# 147 Oropharyngeal Candidasis

FAST FACTS AND CONCEPTS #147 PDF


Author(s): Drew A Rosielle MD

Background   Oropharyngeal candidiasis (thrush) occurs commonly in seriously ill and dying patients.

Risk Factors   Risk factors include a) defects of cell-mediated immunity: acquired (HIV-AIDS) or drug-induced (chemotherapy, inhaled or systemic glucocorticoids); b) disruption of the oropharyngeal mucosa by cytotoxic chemotherapy (See Fast Fact # 121) or irradiation that includes the oropharynx; c) xerostomia (dry mouth) from any cause; d) diabetes mellitus; e) recent antibiotic use; f) dentures; and g) advanced age.

Diagnosis   Thrush is often asymptomatic but can lead to oral pain, oropharyngeal dysphagia, halitosis, alterations in taste, diminished appetite, and reduced oral intake. Thrush may or may not be present in cases of esophageal candidiasis, which presents as odynophagia and esophageal dysphagia. Most cases of thrush are caused by Candida albicans; C. krusei, glabrata, or tropicalis are sometimes implicated in AIDS and cancer patients. Diagnosis is made on clinical findings: white, cottage-cheese like plaques on the buccal mucosa, tongue or palate. The plaques are easily removed, leaving a red or bleeding and often painful base. A less common presentation – seen in AIDS or in patients with poorly fitting dentures – involves red, edematous, and sometimes eroded mucosal lesions, but without plaques. If diagnostic doubt exists, confirmation can be made by KOH staining a wet-prep of a plaque scraping, revealing pseudohyphal Candidal forms. Culture is not recommended as Candida species are common colonizers of the mouth.

Treatment   The decision to treat thrush should be based on the patient's overall condition, prognosis, symptoms, and goals of care. Treatments include either systemic or topical anti-fungal drugs. All regimens should be continued for 10-14 days. Meticulous attention to denture cleaning, if applicable, is important to prevent recurrence. If esophageal candidiasis is suspected, systemic therapy is necessary as topical treatment is ineffective.

  • Topical drugs are the most commonly used but problems can occur due to patient objections to taste and compliance with multiple daily dosing.
    • Nystatin suspension (“swish and swallow”) is dosed as 200,000-400,000 Units 4 - 5 times a day. It is substantially less effective in immunocompromised patients than the azole anti-fungals (30-50% vs 70-90% effective) and should not be used in this population.
    • Clotrimazole (10 mg troches 5 times a day) is nearly as effective as the systemic azole anti-fungals; however, it is associated with a higher recurrence rate of thrush.
  • Systemic drugs are more effective than the topicals. However they are more expensive and have significant drug-drug interactions—especially with macrolide antibiotics, anticonvulsants, benzodiazepines, methadone, and coumadin.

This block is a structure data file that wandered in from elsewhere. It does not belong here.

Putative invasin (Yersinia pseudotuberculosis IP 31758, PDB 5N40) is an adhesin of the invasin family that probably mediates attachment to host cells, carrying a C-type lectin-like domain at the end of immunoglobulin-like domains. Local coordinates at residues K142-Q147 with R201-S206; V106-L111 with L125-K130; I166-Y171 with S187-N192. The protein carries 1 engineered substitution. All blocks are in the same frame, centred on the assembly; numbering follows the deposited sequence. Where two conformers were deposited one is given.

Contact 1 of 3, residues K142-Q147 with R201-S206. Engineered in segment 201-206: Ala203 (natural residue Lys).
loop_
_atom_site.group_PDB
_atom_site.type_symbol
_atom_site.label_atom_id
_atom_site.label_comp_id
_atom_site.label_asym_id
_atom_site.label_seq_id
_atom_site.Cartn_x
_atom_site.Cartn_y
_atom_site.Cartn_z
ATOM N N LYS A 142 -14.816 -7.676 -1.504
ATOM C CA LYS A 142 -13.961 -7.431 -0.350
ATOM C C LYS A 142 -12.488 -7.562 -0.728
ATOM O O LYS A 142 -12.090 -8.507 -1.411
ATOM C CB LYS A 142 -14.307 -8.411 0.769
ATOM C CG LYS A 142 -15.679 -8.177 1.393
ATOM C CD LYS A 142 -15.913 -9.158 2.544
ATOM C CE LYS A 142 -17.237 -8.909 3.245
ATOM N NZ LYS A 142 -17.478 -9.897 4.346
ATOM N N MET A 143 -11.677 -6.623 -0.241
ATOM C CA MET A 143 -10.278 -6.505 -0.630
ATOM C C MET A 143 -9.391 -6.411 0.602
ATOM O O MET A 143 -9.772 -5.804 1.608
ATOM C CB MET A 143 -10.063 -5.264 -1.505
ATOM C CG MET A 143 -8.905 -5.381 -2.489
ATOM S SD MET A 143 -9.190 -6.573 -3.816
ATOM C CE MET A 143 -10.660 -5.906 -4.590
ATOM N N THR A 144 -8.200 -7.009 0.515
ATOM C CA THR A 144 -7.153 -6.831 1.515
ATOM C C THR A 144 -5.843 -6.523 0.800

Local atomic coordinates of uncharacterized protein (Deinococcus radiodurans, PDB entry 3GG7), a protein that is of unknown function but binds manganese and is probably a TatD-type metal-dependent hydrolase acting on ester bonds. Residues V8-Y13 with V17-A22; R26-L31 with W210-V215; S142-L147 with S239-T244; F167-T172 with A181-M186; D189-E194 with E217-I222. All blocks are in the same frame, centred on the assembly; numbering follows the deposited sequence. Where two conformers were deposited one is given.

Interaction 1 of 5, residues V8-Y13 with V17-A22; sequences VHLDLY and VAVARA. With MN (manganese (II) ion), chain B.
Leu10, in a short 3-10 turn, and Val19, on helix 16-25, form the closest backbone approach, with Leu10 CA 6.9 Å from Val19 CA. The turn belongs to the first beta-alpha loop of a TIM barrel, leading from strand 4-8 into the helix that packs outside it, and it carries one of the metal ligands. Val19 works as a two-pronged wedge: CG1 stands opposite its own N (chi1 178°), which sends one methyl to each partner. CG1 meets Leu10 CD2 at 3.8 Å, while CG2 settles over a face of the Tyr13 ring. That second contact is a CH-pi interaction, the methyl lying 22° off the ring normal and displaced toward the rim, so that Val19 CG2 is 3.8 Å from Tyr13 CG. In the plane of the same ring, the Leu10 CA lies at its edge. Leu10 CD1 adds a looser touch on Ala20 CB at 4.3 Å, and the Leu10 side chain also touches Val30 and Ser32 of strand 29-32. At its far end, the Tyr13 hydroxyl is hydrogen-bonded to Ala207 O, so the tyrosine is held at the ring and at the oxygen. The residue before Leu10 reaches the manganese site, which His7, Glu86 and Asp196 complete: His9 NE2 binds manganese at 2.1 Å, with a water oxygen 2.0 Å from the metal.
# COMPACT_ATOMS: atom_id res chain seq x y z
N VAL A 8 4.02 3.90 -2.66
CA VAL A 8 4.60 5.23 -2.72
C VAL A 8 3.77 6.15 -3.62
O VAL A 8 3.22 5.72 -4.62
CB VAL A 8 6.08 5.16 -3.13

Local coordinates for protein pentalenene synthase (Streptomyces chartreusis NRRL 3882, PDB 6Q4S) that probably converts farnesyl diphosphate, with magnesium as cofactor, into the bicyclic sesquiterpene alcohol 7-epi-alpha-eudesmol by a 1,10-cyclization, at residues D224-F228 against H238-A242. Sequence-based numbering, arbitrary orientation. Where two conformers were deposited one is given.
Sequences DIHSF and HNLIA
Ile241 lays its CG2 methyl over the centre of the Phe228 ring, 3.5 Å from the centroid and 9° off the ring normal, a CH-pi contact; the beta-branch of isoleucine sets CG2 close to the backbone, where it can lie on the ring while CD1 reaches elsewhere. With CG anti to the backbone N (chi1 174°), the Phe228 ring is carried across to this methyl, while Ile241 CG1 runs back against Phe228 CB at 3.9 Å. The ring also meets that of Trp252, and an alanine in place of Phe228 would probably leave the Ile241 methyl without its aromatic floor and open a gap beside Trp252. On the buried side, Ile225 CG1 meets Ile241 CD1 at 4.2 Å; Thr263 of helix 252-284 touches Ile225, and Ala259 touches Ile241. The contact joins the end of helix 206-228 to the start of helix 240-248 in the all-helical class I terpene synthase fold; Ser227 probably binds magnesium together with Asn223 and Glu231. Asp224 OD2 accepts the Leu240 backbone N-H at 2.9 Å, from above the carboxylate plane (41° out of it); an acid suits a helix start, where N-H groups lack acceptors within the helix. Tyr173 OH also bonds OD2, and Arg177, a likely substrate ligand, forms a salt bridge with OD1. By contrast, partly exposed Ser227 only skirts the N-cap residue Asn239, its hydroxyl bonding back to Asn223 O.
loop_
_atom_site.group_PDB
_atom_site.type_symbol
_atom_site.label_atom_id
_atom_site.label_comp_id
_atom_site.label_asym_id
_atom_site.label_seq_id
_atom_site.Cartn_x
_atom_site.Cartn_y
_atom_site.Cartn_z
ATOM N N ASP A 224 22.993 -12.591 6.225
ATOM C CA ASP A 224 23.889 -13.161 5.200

• Fluconazole is the systemic treatment of choice; it is more effective with fewer drug interactions than ketoconazole. Many dosing regimens have been described: 200 mg once, then 100 mg daily for 13 days is most commonly used.
    • Itraconazole suspension (200 mg daily) is an alternative to fluconazole. It is better absorbed and more effective than itraconazole capsules.
    • Note: Fluconazole resistant candidiasis is rare, but becoming more common. Itraconazole, IV or oral amphotericin, voriconazole, and caspofungin have all been used with success.

Recommendations   Clotrimazole troches are a reasonable first line therapy for patients in the palliative care setting if the troches are tolerable and 5 times a day dosing is acceptable. If not, and/or if the patient has problems with recurrent thrush, fluconazole should be used.

References

  1. Pappas PG, Rex JH, Sobel JD, et al. Guidelines for treatment of candidiasis. Clin Infect Dis. 2004; 38:161-89.
  2. Patton LL, Bonite AJ, Shugars DA. A systematic review of the effectiveness of antifungal drugs for the prevention and treatment of oropharyngeal candidiasis in HIV-positive patients. Oral Surg Oral Med Oral Pathol Oral Radiol Endod. 2001; 92:170-179.
  3. Powderly WG, Mayer KH, Perfect JR. Diagnosis and treatment of oropharyngeal candidiasis in patients infected with HIV: a critical reassessment. AIDS Res & Human Retrovir. 1999; 15(16):1405-1412.
  4. Shay K, Truhlar M, Renner RP. Oropharyngeal candidosis in the older patient. J Am Geri Soc. 1997; 45(7):863-870.
  5. Soysa, NS, Samaranayake LP, Ellepola ANB. Cytotoxic drugs, radiotherapy and oral candidiasis. Oral Oncol. 2004; 40:971-978.
  6. Sweeney MP, Bagg J. The mouth and palliative care. Am J Hosp & Pall Care. 2000; 17(2):118-124.

Fast Facts and Concepts are edited by Drew A Rosielle MD, Palliative Care Center, Medical College of Wisconsin. For more information write to: drosiell@mcw.edu. More information, as well as the complete set of Fast Facts, are available at EPERC: www.eperc.mcw.edu.

Version History: This Fast Fact was originally edited by David E Weissman MD and published in December 2005. Current version re-copy-edited in April 2009.

Copyright/Referencing Information: Users are free to download and distribute Fast Facts for educational purposes only. Rosielle D. Oropharyngeal Candidiasis. Fast Facts and Concepts. December 2005; 147. Available at: http://www.eperc.mcw.edu/EPERC/FastFactsIndex/ff_147.htm.

Disclaimer: Fast Facts and Concepts provide educational information. This information is not medical advice. Health care providers should exercise their own independent clinical judgment. Some Fast Facts cite the use of a product in a dosage, for an indication, or in a manner other than that recommended in the product labeling. Accordingly, the official prescribing information should be consulted before any such product is used.

ACGME Competencies: Medical Knowledge, Patient Care

Keyword(s): Non-Pain Symptoms and Syndromes